LITURGY AND LIFE
26th Sunday in Ordinary Time
It happens in all kinds of organizations, religions or institutional
structures. Someone who is outside the supposed sphere of authority is
nevertheless inspired and moves forward with what someone has already
begun elsewhere, doing so with authority! So, for example, Tim Horton’s
creates a more successful coffee business than Second Cup and Starbucks
show up just as successfully, each providing their own brand of great
coffee for the masses. More striking, perhaps, is how the gifts of the
Spirit are often given to the people we least expect, people outside
our church structures, in the community or in secular organizations and
networks. Readings for this 26th Sunday in Ordinary Time remind us that
the winds of the Spirit blow where they will, and not always in ways
The first reading from the book of Numbers tells how the spirit of prophecy conferred on Moses is shared with the 70 elders in the tent where God dwells. Two men named Eldad and Medad, we are told, remained outside the tent in the camp area and, though they were registered to be among the 70, “they had not gone out to the tent and so they began to prophesy in the camp.” This stirs up disapproval, and maybe even some jealousy, so that a young man runs to Moses to “tell on them” and Joshua too reacts with wanting to stop them. Moses maintains composure and sees through their reactions to the truth of the matter, saying, “Are you jealous for my sake? Would that all the Lord’s people were prophets, and that the Lord would put his spirit on them!”
We likely have stories like this of our own. We belong to a parish social justice committee and begin a project inspired by the Spirit for some local cause, only to find out there is a group down the street who serves that cause and does so very ably! As a result, instead of moving forward with our work, we lose focus, begin disapproving of how others are doing things and miss the point of the abundance of God’s generosity.
Mark’s Gospel brings this home even further. John goes to Jesus to “tell on” someone he’s seen casting out demons in Jesus’ name and succeeding, though he doesn’t belong to the band of disciples. Jesus says, “do not stop him; for no one who does a deed of power in my name will be able soon afterward to speak evil of me. Whoever is not against us is for us.” What a powerful Word that moves our hearts to ever more profound ecumenical relations! Jesus is asking us to trust in the fruits of the deeds we see performed through others in his name.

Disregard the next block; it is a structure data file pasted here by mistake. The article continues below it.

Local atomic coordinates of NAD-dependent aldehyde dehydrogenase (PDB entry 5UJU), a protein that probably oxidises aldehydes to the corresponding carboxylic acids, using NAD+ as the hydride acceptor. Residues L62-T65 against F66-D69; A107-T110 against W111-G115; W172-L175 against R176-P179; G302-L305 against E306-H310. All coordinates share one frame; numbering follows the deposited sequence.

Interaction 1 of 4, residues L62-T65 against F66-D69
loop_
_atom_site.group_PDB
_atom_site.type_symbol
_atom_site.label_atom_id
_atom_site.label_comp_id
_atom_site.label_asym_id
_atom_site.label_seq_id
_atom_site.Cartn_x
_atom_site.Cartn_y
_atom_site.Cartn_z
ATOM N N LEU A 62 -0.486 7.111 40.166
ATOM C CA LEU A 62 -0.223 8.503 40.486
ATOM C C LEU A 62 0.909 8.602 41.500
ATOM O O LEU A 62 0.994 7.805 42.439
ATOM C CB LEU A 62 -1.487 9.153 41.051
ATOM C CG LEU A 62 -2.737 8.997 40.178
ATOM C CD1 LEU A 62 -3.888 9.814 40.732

Then Jesus goes much further with his instructions to the disciples. He tells them that even when someone gives a cup of water, “because you bear the name of Christ will by no means lose the reward.” Not only do those who believe in Jesus outside the structures of belonging receive Jesus’ blessing, but also those people who may not necessarily directly believe, but respect those who bear the name of Christ, ie, the disciples.
Jesus is saying that anyone who does a good deed in his name will receive blessings for so doing, and he goes on to warn the disciples and us not to put obstacles in the way of people, little ones, who believe in him. Are they given this diminutive and intimate title “little” because they’ve not had the same privileges of being formed as the disciples have, and Jesus favours their goodness and efforts nevertheless?
Whatever it is, Jesus continues to remind the disciples that they are not to scandalize or oppress others who believe in him. It comes down to this: Jesus wants his disciples to serve and guide as he himself does with great care and love for his disciples, taking them where they are at on their journeys of faith.
The second reading from the letter of James seems at first glance unrelated to the theme of the first and Gospel readings, but a closer look reveals it is indeed related. James cuts to the heart of the sin that oppresses and scandalizes. The very sins Jesus exhorts us to cut off limbs and tear out eyes to avoid, is the covetous and proud heart that will not share its wealth and looks only to its own selfish wants and concerns. This kind of heart will turn in on itself in the end. James warns, “Listen! The wages of the labourer who mowed your fields, which you kept back by fraud, cry out, and the cries of the harvesters have reached the ears of the Lord of hosts.” Our leadership and authority mean little if they are not in the service of “little ones” who have not the privileges or even the basics that we have, many of whom believe in or are open to believing in Jesus.
The Scriptures are inviting us to be wary of disordered motivations and neurotic tendencies for control in favour of trusting the Spirit to act in all kinds of surprising and unexpected ways. The reign of God is breaking in through every possible means, often confounding us, hopefully too inspiring us to see God’s abundance and generosity of Spirit at work in all of creation.
Leduc recently moved from her position as program co-ordinator at Queen’s House Retreat & Renewal Centre in Saskatoon to take on the role as director for Star of the North Retreat Centre in St. Albert, Alta. She now lives nearer to family and grandchildren.